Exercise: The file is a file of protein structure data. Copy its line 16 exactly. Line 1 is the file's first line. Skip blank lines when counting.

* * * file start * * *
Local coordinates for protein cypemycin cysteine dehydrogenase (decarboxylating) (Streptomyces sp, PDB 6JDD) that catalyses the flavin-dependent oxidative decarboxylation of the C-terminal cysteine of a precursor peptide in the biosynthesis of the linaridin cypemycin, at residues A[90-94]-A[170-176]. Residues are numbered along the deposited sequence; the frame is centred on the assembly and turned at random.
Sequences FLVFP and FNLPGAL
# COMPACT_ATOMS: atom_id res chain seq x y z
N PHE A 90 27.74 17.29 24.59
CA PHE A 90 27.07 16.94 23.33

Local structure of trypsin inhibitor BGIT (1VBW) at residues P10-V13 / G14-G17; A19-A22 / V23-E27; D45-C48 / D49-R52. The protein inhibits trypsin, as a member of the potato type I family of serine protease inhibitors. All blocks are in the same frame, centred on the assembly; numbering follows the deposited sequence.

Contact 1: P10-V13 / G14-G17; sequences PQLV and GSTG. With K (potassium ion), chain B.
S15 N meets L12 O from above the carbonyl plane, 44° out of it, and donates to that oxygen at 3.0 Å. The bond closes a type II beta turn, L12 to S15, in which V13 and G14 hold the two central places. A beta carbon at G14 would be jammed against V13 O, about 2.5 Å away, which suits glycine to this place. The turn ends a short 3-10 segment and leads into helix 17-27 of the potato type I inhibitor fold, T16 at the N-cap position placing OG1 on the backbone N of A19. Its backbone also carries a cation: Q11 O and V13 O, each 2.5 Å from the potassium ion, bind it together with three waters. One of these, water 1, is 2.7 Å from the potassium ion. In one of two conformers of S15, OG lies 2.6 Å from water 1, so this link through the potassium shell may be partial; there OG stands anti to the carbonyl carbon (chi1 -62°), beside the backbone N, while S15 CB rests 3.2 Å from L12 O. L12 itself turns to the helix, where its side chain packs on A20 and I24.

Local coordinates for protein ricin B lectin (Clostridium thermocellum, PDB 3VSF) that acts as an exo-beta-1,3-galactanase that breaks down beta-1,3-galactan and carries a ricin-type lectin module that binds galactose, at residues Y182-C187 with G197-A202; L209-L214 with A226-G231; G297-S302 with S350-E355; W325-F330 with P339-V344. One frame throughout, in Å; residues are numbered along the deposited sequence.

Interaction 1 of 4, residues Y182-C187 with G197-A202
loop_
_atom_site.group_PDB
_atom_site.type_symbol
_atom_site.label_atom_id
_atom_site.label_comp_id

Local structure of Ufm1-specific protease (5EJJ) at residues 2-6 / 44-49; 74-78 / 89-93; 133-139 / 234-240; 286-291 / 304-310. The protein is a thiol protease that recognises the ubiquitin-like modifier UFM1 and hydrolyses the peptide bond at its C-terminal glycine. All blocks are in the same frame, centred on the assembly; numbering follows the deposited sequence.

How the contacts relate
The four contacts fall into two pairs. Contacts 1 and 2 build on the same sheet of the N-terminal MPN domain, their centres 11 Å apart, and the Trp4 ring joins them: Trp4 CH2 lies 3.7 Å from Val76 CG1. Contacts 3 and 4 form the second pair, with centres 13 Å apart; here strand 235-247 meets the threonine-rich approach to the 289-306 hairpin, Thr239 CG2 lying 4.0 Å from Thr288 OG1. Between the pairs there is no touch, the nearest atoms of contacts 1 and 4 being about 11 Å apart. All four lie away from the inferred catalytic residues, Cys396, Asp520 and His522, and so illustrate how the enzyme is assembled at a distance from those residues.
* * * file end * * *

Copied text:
Local structure of Ufm1-specific protease (5EJJ) at residues 2-6 / 44-49; 74-78 / 89-93; 133-139 / 234-240; 286-291 / 304-310. The protein is a thiol protease that recognises the ubiquitin-like modifier UFM1 and hydrolyses the peptide bond at its C-terminal glycine. All blocks are in the same frame, centred on the assembly; numbering follows the deposited sequence.